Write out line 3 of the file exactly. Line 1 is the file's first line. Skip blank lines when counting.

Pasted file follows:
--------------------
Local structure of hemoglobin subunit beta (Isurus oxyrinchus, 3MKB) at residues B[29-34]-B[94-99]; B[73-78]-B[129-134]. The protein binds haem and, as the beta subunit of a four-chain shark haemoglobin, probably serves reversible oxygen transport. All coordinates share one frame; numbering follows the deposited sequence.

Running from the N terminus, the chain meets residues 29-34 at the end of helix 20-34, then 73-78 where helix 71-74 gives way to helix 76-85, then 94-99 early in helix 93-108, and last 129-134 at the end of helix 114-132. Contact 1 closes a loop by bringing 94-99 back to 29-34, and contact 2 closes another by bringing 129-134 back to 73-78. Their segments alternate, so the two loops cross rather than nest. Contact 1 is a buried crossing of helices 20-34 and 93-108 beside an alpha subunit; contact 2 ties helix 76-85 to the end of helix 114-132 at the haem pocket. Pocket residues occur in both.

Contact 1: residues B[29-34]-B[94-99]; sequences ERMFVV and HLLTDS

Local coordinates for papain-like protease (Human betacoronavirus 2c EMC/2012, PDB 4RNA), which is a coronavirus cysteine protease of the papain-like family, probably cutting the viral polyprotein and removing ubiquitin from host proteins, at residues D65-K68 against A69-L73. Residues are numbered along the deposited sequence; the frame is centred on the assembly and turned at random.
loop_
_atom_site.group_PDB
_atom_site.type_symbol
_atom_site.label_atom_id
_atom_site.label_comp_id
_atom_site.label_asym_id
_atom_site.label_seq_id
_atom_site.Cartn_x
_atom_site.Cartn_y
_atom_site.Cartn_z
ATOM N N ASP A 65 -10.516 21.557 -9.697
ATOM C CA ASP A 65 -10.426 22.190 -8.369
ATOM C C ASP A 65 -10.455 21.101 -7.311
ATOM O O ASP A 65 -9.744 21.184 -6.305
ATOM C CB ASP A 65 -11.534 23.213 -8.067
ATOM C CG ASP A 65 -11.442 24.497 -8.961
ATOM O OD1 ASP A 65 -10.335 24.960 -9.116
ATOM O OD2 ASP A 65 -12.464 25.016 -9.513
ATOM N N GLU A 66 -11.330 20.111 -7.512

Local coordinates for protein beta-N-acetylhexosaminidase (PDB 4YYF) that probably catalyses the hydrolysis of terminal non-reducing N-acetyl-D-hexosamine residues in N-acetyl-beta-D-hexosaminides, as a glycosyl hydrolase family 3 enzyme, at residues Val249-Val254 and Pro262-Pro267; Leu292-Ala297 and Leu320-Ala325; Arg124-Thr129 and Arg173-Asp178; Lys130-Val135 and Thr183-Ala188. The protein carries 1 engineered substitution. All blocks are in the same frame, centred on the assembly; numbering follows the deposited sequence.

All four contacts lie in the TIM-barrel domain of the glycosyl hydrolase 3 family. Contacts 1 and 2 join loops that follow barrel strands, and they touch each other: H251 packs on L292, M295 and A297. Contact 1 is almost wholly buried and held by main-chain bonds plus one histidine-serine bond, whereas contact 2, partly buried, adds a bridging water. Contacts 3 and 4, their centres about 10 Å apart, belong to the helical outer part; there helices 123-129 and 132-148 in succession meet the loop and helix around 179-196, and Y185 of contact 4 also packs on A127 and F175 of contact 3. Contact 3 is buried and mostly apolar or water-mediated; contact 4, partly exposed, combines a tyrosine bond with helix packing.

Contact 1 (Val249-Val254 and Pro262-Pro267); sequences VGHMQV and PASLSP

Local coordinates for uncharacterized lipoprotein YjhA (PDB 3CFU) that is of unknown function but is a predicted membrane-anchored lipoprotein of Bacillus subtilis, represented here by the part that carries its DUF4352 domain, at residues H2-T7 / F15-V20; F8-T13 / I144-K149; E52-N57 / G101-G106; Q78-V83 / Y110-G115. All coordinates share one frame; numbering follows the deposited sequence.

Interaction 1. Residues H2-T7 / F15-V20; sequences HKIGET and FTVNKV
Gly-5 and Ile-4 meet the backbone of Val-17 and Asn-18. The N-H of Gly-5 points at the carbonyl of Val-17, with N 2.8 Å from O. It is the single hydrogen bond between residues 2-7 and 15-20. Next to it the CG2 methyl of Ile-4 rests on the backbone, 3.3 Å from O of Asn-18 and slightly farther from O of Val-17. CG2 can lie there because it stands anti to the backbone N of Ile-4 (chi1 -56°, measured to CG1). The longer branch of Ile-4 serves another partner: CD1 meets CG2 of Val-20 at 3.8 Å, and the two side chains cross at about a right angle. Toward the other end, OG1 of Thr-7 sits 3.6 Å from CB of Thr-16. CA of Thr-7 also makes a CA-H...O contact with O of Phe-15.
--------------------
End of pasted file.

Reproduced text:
Contact 1: residues B[29-34]-B[94-99]; sequences ERMFVV and HLLTDS